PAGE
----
Yes, a woman. She was married but the people followed Deborah, a prophetess who was leading (“judging”) Israel. To make matters more interesting, it was during this time that they were oppressed by the Canaanites.
The Canaanites had an advantage that the other nations didn’t. They had iron chariots. This was regularly a problem for Israel who was intimidated by them (Jos 17:14-18). That intimidation led them to passivity. And by the time Deborah became a leader, the Canaanite leader Jabin had 900 iron chariots. Not only that but he “harshly oppressed” Israel (Jdg 4:3).
Yet Deborah got the Word of the Lord that it was time to go attack them and defeat them, so she called up Barak. Barak refused to go without her though and Deborah told him plainly, “I will go with you, but you will receive no honor” (Jdg 4:9). Barak was ok with that and they went and defeated the Canaanites.
The Lord threw the army into confusion and they abandon their chariots and ran. The military commander Sisera took refuge in a woman’s tent named Jael who was a Kenite. Sisera though the people of Hazor and the house of Heber (Jael’s husband) the Kenite were friends. After all, Heber had moved away from the Kenites and pitched his tent near Kedesh. Seemingly disenfranchised with his clan.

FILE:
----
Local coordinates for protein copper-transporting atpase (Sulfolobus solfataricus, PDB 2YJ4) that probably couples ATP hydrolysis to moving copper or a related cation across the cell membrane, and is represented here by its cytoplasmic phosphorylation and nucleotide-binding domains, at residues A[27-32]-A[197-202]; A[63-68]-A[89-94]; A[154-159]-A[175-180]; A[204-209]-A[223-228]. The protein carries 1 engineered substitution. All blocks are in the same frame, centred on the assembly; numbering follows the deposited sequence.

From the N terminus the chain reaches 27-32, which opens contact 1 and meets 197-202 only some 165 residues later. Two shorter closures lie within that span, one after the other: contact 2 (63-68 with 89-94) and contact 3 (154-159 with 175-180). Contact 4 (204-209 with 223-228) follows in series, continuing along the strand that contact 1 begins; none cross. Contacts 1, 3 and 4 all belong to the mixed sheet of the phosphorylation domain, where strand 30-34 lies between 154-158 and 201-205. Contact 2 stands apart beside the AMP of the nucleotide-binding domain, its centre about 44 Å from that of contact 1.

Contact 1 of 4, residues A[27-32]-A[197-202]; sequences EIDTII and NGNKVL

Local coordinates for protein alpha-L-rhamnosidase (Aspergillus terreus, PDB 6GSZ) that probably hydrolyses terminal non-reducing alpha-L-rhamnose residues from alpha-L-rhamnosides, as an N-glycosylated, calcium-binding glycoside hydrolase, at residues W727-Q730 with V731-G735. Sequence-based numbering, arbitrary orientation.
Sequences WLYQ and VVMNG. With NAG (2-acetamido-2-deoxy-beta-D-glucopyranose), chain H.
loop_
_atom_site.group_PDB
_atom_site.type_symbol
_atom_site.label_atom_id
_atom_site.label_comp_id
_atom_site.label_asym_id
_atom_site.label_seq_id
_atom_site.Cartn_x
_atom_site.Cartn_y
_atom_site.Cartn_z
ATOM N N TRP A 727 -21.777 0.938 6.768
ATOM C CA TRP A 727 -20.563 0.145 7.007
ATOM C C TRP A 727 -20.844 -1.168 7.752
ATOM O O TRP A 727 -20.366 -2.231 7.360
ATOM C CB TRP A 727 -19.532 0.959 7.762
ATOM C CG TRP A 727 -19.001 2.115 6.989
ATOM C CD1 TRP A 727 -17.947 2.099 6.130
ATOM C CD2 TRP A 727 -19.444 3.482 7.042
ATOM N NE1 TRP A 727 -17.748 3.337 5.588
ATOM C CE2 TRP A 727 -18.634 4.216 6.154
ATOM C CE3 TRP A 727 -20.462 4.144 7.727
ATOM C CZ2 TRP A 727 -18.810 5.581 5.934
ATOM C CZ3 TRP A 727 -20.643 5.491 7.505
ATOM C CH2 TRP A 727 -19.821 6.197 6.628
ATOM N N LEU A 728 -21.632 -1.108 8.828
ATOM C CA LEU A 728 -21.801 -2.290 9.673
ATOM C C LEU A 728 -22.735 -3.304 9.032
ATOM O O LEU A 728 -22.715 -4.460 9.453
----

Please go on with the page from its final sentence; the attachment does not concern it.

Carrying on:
The Kenites had connections with Israel though as Jethro, Moses’ father-in-law, was a Kenite (Jdg 1:16; 4:11). Additionally the Kenites were metal workers and coppersmiths. It was probably with one of these tools that Jael took a tent peg and while Sisera was sleeping, she drove it through his temple.
And here in the first few chapters of Judges we see two women who were exonerated as heroes. Deborah, the leader of Israel who did not fear the iron chariots of Canaan, and Jael, who in a time of war defeated the military commander. Deborah tried to give the honor to another but he wouldn’t take it. And Jael could have just let things go with Sisera but she decided for action and not passivity.
Deborah then received the honor (Jdg 4:9) and Jael received the title “most blessed of women” (Jdg 5:24). It’s interesting that there was no pontificating in the text about women as leaders. There was actually a celebration of their deeds.